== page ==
Selva Negra Ecolodge

Selva Negra, Matagalpa, Nicaragua, Cloud Forest, hiking, eco-hotel, eco-resort

The Black Forest
Hidden just out of downtown Matagalpa, Nicaragua is beautiful eco-resort called Selva Negra. About two hours from hot and hectic Managua lies a naturally beautiful hideaway. It is more than a resort. It is more than a place to stay for the night. It is well disguised in the cloud forest where adventure, relaxation, and a pleasant detox from the bigger cities awaits. The air is clean, fresh, and crisp. You are rocked to sleep by the sounds of nature, a cool breeze, and howler monkeys.

Selva Negra has been on my to-do list for several years. I’m glad I finally made the time and took the effort to visit this gem. The 5000 acre property has been privately owned since the late 1800s, founded by Ludwig Elster and Katharina Braun, German immigrants. It is currently owned by Eddy Kühl and Mausi Hayn who have redefined, upgraded, and took the property to whole new level.

Matagalpa’s Liquid Gold
Before visiting, I had no idea why there were so many German descendants in the middle of Nicaragua. I like to say, “If you can’t explain something, it’s about money”. German explorers traveling to California to get in on the Gold Rush, stopped here on their journey and never left. Instead of digging for gold, they planted their own — COFFEE. Selva Negra produces some of Nicaragua’s best coffee and the rest of the America’s have taken notice. I took the coffee tour and whole scoop from my guide José Gonzalez.

The coffee tour takes about two hours, and at $20, it is well worth it.  Any moneys spent on tours or at the gift shop help support the non-profit. There is also a short film and a tasting at the end.

My guide José, native to Nicaragua, grew up on the property. José is super knowledgeable about all the aspects of the facility. He has worked in several different capacities over the years and there little that he doesn’t know about the area. He offered the tour in Spanish or English, we did a little bit of both, his English fluency is better than my Spanish.

The first thing I realized is that Selva Negra is it a self-sustained community. The 200,000 coffee trees are maintained by a full-time staff that resides on the property all year round. The owners provide housing, schooling for families with children, healthcare, and wages nearly double the average pay for farm workers. I recently read in one of the Nicaraguan newspapers that Starbucks gets $17/lb. for the Selva Negra beans.

The Selva Negra Philosophy
As I mentioned earlier, Salva Negra is much more than getaway. It is a self-sustained, organic community. Nearly everything that is prepared and consumed in the restaurant has been produced on site. It prides itself on recycling and treating the earth, water, and all its resources with reverence. José took much pleasure explaining, in great detail, the tremendous effort it takes to become Certified Organic.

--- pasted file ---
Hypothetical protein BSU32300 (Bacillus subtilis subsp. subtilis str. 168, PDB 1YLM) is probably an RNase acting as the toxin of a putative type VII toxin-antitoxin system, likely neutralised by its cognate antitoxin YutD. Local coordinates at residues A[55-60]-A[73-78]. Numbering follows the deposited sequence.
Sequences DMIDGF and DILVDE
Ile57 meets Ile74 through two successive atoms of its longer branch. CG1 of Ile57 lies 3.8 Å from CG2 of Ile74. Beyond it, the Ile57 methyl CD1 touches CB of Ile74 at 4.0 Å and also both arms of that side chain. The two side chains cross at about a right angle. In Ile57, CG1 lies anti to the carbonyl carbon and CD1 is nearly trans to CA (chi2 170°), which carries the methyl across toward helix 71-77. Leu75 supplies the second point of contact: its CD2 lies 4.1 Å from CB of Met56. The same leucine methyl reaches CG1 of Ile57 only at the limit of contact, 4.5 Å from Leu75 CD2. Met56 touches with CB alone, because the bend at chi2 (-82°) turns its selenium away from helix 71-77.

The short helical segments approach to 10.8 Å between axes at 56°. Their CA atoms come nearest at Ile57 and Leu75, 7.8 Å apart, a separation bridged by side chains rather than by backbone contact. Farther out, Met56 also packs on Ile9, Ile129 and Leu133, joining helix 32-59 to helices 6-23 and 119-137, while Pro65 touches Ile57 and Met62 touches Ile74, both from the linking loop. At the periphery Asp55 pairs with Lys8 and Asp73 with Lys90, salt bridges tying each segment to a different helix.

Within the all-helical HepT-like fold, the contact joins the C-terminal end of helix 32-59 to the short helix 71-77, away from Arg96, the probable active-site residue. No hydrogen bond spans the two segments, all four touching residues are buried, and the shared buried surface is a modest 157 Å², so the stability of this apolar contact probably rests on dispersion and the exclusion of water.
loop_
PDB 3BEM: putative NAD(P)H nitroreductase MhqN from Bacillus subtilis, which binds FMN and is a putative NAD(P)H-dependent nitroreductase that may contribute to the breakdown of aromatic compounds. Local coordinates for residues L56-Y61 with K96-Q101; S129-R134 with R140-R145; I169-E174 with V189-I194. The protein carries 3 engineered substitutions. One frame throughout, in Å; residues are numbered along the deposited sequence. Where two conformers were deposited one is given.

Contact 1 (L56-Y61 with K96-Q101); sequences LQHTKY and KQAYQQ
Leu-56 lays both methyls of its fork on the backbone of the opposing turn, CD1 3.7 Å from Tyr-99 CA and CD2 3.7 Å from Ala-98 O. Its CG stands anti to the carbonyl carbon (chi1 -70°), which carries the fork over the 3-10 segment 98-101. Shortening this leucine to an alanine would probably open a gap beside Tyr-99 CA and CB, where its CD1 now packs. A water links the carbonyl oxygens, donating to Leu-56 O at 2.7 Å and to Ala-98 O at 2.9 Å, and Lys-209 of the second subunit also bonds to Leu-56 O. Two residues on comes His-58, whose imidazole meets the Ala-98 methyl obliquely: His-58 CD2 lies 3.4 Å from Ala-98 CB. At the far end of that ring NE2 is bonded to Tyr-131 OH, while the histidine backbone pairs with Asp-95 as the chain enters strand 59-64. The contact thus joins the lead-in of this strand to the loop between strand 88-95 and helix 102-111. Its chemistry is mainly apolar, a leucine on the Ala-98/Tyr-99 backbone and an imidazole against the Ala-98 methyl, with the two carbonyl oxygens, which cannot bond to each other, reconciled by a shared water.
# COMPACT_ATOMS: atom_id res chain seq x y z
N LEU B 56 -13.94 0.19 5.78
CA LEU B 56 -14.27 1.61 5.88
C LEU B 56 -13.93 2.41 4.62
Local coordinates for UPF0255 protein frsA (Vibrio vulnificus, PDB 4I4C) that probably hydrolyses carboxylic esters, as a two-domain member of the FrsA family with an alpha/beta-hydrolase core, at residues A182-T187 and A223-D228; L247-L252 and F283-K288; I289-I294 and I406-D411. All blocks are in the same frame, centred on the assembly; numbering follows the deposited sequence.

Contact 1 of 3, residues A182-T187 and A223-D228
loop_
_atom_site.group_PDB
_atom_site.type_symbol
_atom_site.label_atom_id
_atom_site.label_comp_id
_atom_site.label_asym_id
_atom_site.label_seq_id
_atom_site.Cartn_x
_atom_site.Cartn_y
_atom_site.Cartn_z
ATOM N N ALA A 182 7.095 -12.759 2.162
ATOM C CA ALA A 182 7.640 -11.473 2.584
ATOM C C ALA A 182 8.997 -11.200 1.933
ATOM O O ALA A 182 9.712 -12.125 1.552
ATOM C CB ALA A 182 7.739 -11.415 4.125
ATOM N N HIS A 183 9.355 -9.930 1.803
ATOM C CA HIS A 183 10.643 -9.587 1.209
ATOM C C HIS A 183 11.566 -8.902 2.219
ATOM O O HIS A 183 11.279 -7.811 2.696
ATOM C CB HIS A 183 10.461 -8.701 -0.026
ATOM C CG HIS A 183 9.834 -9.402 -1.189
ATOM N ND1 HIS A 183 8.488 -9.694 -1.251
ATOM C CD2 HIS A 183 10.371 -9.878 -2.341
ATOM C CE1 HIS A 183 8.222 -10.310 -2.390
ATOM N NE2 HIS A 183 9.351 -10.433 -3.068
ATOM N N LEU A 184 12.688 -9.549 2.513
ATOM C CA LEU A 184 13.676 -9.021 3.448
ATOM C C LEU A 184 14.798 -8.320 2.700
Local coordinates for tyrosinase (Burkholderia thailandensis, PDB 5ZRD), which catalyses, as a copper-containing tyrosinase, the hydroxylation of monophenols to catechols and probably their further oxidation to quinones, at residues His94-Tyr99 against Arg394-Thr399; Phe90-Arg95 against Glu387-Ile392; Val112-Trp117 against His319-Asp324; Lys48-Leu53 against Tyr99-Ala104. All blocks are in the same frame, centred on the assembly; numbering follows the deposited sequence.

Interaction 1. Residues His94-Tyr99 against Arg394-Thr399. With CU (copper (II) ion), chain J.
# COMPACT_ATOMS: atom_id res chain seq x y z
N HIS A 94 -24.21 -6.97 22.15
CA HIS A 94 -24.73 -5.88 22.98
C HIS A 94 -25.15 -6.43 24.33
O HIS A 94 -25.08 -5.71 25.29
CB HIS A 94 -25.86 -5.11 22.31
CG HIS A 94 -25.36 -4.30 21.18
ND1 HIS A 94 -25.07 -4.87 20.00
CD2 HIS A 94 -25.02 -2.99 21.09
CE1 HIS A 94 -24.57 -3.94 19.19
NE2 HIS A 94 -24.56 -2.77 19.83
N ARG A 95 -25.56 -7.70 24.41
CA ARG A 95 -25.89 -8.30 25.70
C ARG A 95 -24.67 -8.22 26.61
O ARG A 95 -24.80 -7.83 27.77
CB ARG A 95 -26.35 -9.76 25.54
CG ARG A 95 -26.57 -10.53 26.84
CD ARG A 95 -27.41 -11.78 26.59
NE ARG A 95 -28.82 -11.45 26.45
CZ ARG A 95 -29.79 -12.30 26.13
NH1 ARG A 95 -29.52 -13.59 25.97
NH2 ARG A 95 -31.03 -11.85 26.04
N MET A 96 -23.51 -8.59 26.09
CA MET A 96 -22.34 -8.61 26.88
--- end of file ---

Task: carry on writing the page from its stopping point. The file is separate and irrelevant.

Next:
In addition to food production, all of which is grown pesticide, hormone, and fertilizer free, the cabins have thatch roofs, wooden furnishings, curtains made from recycled burlap, lots of natural light, and individual labeled trash receptacles made from recycled materials. The environment is a top priority here; the lakes, rivers, forests, and wildlife depend on it.

Hiking the Cloud Forest
When you decide to visit, keep in mind that there is a big temperature difference between here and most of the major cities, I was wearing sweatpants and a jacket in the evening. I got up early on my first morning, to quite a chill in the air, and took a hike through the cloud forest. I intended on just taking a walk and ended up doing the entire trail, end to end, (almost 5 miles/7 kilometers).

Make sure to bring plenty of water, a map, good hiking shoes (I would not recommend tennis shoes), and a sense of adventure. The difficult trails can be steep, narrow, damp, and often muddy. A walking stick or hiking cane would have helped. I came back thirsty, starving, and covered in mud. The hike took me almost three hours. Once you reach the top, you can see through the trees, across the lake at a grand view of Matagalpa. The one thing I didn’t get to see were the Howler Monkeys. They serenaded me for most of my trek, but wasn’t lucky enough to catch sight of them. Don’t worry, there is plenty of other wildlife to peak your interest.

If you like the outdoors, this is must see.  Take a break from the beach (and I so do love the ocean), you won’t regret it.

Viva León, Jodido!

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